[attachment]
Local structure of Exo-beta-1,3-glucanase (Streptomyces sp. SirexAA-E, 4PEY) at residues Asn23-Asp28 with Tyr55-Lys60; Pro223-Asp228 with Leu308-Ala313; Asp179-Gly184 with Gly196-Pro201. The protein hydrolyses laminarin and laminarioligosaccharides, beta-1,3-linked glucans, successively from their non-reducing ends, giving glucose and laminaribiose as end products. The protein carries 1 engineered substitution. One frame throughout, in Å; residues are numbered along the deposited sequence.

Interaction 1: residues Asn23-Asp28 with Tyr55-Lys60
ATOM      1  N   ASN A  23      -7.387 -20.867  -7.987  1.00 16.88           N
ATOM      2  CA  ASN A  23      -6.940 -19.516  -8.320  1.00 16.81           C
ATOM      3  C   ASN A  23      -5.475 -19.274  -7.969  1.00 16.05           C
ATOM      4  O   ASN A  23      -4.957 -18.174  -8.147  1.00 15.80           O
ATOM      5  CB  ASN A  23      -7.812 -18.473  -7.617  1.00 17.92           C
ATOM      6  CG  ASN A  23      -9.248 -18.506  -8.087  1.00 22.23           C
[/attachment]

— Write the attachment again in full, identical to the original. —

Local structure of Exo-beta-1,3-glucanase (Streptomyces sp. SirexAA-E, 4PEY) at residues Asn23-Asp28 with Tyr55-Lys60; Pro223-Asp228 with Leu308-Ala313; Asp179-Gly184 with Gly196-Pro201. The protein hydrolyses laminarin and laminarioligosaccharides, beta-1,3-linked glucans, successively from their non-reducing ends, giving glucose and laminaribiose as end products. The protein carries 1 engineered substitution. One frame throughout, in Å; residues are numbered along the deposited sequence.

Interaction 1: residues Asn23-Asp28 with Tyr55-Lys60
ATOM      1  N   ASN A  23      -7.387 -20.867  -7.987  1.00 16.88           N
ATOM      2  CA  ASN A  23      -6.940 -19.516  -8.320  1.00 16.81           C
ATOM      3  C   ASN A  23      -5.475 -19.274  -7.969  1.00 16.05           C
ATOM      4  O   ASN A  23      -4.957 -18.174  -8.147  1.00 15.80           O
ATOM      5  CB  ASN A  23      -7.812 -18.473  -7.617  1.00 17.92           C
ATOM      6  CG  ASN A  23      -9.248 -18.506  -8.087  1.00 22.23           C